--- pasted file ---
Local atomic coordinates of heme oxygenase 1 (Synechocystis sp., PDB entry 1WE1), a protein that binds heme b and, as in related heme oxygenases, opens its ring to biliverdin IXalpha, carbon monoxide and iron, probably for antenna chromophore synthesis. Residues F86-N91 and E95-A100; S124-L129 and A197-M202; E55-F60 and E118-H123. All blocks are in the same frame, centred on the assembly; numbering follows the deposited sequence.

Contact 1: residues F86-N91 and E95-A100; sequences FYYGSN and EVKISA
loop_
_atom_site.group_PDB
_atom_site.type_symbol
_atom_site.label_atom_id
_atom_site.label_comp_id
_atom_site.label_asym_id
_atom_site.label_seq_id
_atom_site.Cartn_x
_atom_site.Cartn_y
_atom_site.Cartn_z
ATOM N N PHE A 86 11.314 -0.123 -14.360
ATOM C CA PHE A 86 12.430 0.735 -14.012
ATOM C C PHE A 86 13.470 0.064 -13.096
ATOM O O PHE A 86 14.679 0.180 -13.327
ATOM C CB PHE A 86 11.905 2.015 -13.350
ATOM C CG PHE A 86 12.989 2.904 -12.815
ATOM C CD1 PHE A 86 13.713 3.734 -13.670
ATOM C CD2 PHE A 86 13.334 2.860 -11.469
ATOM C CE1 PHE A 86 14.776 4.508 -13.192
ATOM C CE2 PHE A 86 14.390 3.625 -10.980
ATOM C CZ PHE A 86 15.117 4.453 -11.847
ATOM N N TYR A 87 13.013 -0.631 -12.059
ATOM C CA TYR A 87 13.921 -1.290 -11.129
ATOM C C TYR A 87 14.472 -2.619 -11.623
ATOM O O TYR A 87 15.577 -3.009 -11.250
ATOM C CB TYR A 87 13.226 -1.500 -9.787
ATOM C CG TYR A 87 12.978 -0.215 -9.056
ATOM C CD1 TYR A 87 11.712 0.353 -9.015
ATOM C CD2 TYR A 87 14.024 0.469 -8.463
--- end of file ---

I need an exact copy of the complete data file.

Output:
Local atomic coordinates of heme oxygenase 1 (Synechocystis sp., PDB entry 1WE1), a protein that binds heme b and, as in related heme oxygenases, opens its ring to biliverdin IXalpha, carbon monoxide and iron, probably for antenna chromophore synthesis. Residues F86-N91 and E95-A100; S124-L129 and A197-M202; E55-F60 and E118-H123. All blocks are in the same frame, centred on the assembly; numbering follows the deposited sequence.

Contact 1: residues F86-N91 and E95-A100; sequences FYYGSN and EVKISA
loop_
_atom_site.group_PDB
_atom_site.type_symbol
_atom_site.label_atom_id
_atom_site.label_comp_id
_atom_site.label_asym_id
_atom_site.label_seq_id
_atom_site.Cartn_x
_atom_site.Cartn_y
_atom_site.Cartn_z
ATOM N N PHE A 86 11.314 -0.123 -14.360
ATOM C CA PHE A 86 12.430 0.735 -14.012
ATOM C C PHE A 86 13.470 0.064 -13.096
ATOM O O PHE A 86 14.679 0.180 -13.327
ATOM C CB PHE A 86 11.905 2.015 -13.350
ATOM C CG PHE A 86 12.989 2.904 -12.815
ATOM C CD1 PHE A 86 13.713 3.734 -13.670
ATOM C CD2 PHE A 86 13.334 2.860 -11.469
ATOM C CE1 PHE A 86 14.776 4.508 -13.192
ATOM C CE2 PHE A 86 14.390 3.625 -10.980
ATOM C CZ PHE A 86 15.117 4.453 -11.847
ATOM N N TYR A 87 13.013 -0.631 -12.059
ATOM C CA TYR A 87 13.921 -1.290 -11.129
ATOM C C TYR A 87 14.472 -2.619 -11.623
ATOM O O TYR A 87 15.577 -3.009 -11.250
ATOM C CB TYR A 87 13.226 -1.500 -9.787
ATOM C CG TYR A 87 12.978 -0.215 -9.056
ATOM C CD1 TYR A 87 11.712 0.353 -9.015
ATOM C CD2 TYR A 87 14.024 0.469 -8.463